WHITMAN, Walt (1819-1892). Leaves of Grass. Philadelphia: McKay, 1891-2.
8o. (First blank and title reinserted, lower half of first blank torn away not affecting inscription.) Original heavy gray wrappers, printed yellow spine label, untrimmed (repaired, wrappers mostly renewed); cloth slipcase. Provenance: Sylvester Baxter, journalist (presentation inscription); Alfred M. Kahn (bookplate).
"Deathbed Edition" (the ninth separate edition of Leaves of Grass), BAL's Printing 1, Binding A (Myerson's Binding B). A RARE PRESENTATION COPY TO A CLOSE SUPPORTER, inscribed by Horace L. Traubel, Whitman's friend and one of his three literary executors: "To Sylvester Baxter With the love of Walt Whitman Mar. 19. 1892 Sent by H[orace] L. T[raubel]." Hinged to the inner front wrapper is a postcard from Traubel to Baxter, 19 March 1892: "I send copy of L. of G. to you at Whitman's request & with his remembrance & love. Please acknowledge to me." Beneath Traubel's inscription is an autograph envelope panel addressed to Baxter in Whitman's hand, postmarked 31 Oct. n.y. Baxter was an editor at the Boston Herald who had favorably reviewed and supported Whitman's work. Not long after the publication of Memoranda During the War (1875), Baxter, pursuing a suggestion first made by William Sloane Kennedy, urged Congress to provide Whitman with a pension for his war work. Baxter and Kennedy also raised a fund to build Whitman a cottage on Timber Creek; the $800 collected was turned over to Whitman without stipulation (Gay Wilson Allen, The Solitary Singer, New York, 1960, pp.254-5).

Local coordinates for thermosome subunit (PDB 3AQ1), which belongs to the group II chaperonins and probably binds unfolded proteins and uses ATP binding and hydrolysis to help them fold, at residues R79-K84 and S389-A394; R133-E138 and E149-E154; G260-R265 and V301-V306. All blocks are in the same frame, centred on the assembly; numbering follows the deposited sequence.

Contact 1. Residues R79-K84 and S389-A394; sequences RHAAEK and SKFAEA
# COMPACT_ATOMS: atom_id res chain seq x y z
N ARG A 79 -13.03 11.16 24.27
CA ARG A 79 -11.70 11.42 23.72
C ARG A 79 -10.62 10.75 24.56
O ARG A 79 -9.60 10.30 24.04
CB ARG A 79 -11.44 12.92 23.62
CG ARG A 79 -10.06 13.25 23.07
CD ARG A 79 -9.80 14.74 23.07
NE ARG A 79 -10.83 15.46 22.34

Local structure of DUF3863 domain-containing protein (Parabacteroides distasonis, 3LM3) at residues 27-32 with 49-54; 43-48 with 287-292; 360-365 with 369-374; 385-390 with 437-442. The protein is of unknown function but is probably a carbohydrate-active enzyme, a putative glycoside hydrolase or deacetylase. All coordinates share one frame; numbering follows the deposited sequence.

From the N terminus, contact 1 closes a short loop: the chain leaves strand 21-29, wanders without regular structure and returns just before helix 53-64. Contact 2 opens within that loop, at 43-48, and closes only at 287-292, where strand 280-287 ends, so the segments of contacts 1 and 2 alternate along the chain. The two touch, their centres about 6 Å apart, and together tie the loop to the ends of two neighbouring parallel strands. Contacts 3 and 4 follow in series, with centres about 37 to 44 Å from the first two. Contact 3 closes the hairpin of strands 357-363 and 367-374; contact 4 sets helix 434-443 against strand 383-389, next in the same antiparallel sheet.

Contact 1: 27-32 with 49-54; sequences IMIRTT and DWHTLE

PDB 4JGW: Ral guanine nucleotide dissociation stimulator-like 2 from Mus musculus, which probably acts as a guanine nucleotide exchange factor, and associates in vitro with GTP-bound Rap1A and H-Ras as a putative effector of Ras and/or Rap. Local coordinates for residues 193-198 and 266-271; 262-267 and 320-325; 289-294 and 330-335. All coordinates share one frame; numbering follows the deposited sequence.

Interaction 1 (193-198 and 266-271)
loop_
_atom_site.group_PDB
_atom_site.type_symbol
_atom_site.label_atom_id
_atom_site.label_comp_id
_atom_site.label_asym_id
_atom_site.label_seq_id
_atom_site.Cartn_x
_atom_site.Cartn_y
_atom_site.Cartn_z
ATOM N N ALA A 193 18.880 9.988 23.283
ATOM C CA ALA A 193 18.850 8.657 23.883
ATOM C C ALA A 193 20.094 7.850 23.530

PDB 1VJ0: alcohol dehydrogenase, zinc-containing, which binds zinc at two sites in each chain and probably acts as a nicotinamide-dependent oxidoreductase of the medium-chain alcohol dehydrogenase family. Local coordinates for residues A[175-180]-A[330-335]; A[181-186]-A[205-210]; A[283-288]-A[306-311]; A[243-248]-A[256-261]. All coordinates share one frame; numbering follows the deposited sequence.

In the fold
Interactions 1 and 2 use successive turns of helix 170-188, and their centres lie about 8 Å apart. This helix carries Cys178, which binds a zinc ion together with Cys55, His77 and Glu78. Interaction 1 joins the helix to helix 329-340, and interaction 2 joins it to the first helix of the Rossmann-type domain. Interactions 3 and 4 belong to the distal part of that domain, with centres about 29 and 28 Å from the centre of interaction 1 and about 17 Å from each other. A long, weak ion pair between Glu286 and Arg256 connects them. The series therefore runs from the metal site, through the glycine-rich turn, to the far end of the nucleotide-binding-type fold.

Only three copies with presentation inscriptions in Whitman's hand are located in Myerson. The great majority of presentation copies (as this) are inscribed by Horace L. Traubel for Whitman and even these are rare on the market, most being in institutional libraries. BAL 21441: "The first copies received by Whitman were bound in a brown paper wrapper which he considered to be flimsy, so further copies were bound in a heavier gray paper wrapper;" Myerson A2.7.I2; Wells & Goldsmith, pp.34-35: "This issue [for presentation to friends] is extremely rare and did not exceed fifty copies."